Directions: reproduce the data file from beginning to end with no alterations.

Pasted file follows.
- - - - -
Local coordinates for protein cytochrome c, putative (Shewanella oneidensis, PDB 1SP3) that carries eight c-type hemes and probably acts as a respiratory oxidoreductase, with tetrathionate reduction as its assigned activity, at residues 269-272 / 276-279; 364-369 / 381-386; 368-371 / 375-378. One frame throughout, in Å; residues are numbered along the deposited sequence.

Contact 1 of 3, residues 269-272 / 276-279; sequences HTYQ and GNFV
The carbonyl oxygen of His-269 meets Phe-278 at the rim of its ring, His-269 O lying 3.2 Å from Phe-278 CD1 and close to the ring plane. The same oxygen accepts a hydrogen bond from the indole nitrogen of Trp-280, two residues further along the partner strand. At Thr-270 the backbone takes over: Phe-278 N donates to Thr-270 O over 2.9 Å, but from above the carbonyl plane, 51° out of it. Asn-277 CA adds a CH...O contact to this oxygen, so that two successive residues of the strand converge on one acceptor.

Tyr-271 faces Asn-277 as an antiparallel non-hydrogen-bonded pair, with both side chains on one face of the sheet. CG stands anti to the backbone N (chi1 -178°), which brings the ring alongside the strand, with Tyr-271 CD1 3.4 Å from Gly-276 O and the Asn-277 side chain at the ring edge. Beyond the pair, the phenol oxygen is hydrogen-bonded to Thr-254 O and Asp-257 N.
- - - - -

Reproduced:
Local coordinates for protein cytochrome c, putative (Shewanella oneidensis, PDB 1SP3) that carries eight c-type hemes and probably acts as a respiratory oxidoreductase, with tetrathionate reduction as its assigned activity, at residues 269-272 / 276-279; 364-369 / 381-386; 368-371 / 375-378. One frame throughout, in Å; residues are numbered along the deposited sequence.

Contact 1 of 3, residues 269-272 / 276-279; sequences HTYQ and GNFV
The carbonyl oxygen of His-269 meets Phe-278 at the rim of its ring, His-269 O lying 3.2 Å from Phe-278 CD1 and close to the ring plane. The same oxygen accepts a hydrogen bond from the indole nitrogen of Trp-280, two residues further along the partner strand. At Thr-270 the backbone takes over: Phe-278 N donates to Thr-270 O over 2.9 Å, but from above the carbonyl plane, 51° out of it. Asn-277 CA adds a CH...O contact to this oxygen, so that two successive residues of the strand converge on one acceptor.

Tyr-271 faces Asn-277 as an antiparallel non-hydrogen-bonded pair, with both side chains on one face of the sheet. CG stands anti to the backbone N (chi1 -178°), which brings the ring alongside the strand, with Tyr-271 CD1 3.4 Å from Gly-276 O and the Asn-277 side chain at the ring edge. Beyond the pair, the phenol oxygen is hydrogen-bonded to Thr-254 O and Asp-257 N.